I had the privilege again today of speaking in another ward’s sacrament meeting, on the topic of “faith of our fathers.” I tried to take a slightly different approach to the subject, mostly trying to connect it to the Savior, scripture, and basic gospel doctrines. I think it turned out pretty well:
This is the time of year when we build inspiration and faith by focusing on the great lives of our pioneer ancestors. Whether or not we have great grandparents who pulled handcarts across the plains, whether we were born into the church or were baptized yesterday, as Latter-day Saints, we all get to draw from this great well of pioneer devotion and sacrifice to fill our hearts.
This is not the only dispensation where pioneer stories have been helpful in strengthening the Saints. In Alma chapter 5 in the Book of Mormon, the prophet Alma gives a great talk where he does the same thing. First he introduces himself and explains that he’s there to speak to them with authority from previous leaders, like any visiting authority in the church today. Then Alma reminds them of the hardships faced by those previous generations who had founded their church, starting in verse 5:
I say unto you, they were in captivity, and again the Lord did deliver them out of bondage by the power of his word; and we were brought into this land, and here we began to establish the church of God throughout this land also.
167 years ago today, Joseph Smith, first prophet of the LDS Church, was murdered by a mob in a jail in Carthage, Illinois.
As he and a few friends sat in a room in the jail, awaiting what they knew to be an imminent ambush, Joseph asked John Taylor, who would later become the church’s third president, after Brigham Young, to sing his favorite song for him. The song was “A Poor Wayfaring Man of Grief,” which is about a man who keeps coming across a humble, suffering stranger throughout his life; the narrator keeps helping the stranger, regardless the sacrifice involved, until the end of the song, when the stranger is revealed to be Jesus Christ, who then offers salvation to His faithful friend.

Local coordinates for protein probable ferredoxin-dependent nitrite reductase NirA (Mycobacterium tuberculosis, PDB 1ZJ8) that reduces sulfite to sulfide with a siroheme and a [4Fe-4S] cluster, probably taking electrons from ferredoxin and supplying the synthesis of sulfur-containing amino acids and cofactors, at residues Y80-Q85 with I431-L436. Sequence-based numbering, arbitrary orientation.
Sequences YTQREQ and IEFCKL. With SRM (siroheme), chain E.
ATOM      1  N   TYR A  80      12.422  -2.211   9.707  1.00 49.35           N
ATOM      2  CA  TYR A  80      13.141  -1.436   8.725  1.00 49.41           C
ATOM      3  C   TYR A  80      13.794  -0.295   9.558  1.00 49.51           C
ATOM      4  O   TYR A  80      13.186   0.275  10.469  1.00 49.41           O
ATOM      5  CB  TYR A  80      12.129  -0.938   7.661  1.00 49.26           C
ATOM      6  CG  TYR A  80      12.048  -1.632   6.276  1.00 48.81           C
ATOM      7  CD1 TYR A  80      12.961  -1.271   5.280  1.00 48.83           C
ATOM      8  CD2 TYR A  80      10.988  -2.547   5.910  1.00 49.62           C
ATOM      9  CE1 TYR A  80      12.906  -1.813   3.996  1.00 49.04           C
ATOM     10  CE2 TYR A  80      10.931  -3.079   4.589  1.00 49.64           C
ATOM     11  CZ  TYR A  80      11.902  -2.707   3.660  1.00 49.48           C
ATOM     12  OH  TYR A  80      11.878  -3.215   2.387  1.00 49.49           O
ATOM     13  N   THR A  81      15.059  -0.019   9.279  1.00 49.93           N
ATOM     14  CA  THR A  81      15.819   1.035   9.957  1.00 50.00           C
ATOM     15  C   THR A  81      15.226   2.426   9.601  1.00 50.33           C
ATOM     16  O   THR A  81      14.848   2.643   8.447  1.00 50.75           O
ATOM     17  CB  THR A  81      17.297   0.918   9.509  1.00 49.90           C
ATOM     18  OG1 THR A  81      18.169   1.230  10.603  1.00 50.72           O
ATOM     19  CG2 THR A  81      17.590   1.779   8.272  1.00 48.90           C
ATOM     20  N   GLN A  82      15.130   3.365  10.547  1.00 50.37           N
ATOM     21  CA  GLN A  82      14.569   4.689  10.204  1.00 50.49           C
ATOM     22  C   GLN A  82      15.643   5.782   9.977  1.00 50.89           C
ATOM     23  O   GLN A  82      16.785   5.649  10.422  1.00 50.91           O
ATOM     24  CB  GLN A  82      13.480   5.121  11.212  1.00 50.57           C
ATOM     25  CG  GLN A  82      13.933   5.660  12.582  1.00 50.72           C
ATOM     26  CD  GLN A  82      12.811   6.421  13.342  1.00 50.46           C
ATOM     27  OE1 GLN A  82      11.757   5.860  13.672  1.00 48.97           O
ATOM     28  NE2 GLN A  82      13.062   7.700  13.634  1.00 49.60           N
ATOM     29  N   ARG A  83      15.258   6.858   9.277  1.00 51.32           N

The song may have comforted Joseph in two ways. He probably identified with the singer, who , like Joseph, had undergone almost constant adversity in a life devoted to serving Jesus. Joseph also likely found some measure of peace in the fact that his difficult life was only a shadow of the suffering the Savior endured, as the song describes.
We have a tendency to take a General Conference of the Church and discuss it, analyze it, work on applying it, and cherish it in every way we know how…for about three weeks. Then we forget it until the next Conference six months later and by then, that last Conference might as well have never happened. So instead of posting my notes on April’s meetings along with everyone else, I want to put mine up now, three months afterwards, halfway between that Conference and the next one.
I hope that we might all be reminded of things we missed before, or have renewed motivation to live up to the teachings given. Just this week at a home teaching meeting, a man in my ward mentioned that President Monson had taught in the priesthood meeting that every Melchizedek priesthood holder should be studying the scriptures every day. I didn’t remember that; it wasn’t in my notes. I looked up the talk and there it was. The prophet did say that. I was grateful to my friend.
When I take notes, immediately after each talk I write a title for that talk in the right margin of the page. This is my way of summing up the most major point or topic. My titles for each talk are given in parentheses after each speaker’s name. It’s always fun to compare my titles to those later published online and in the Ensign. Here are some highlights from my notes: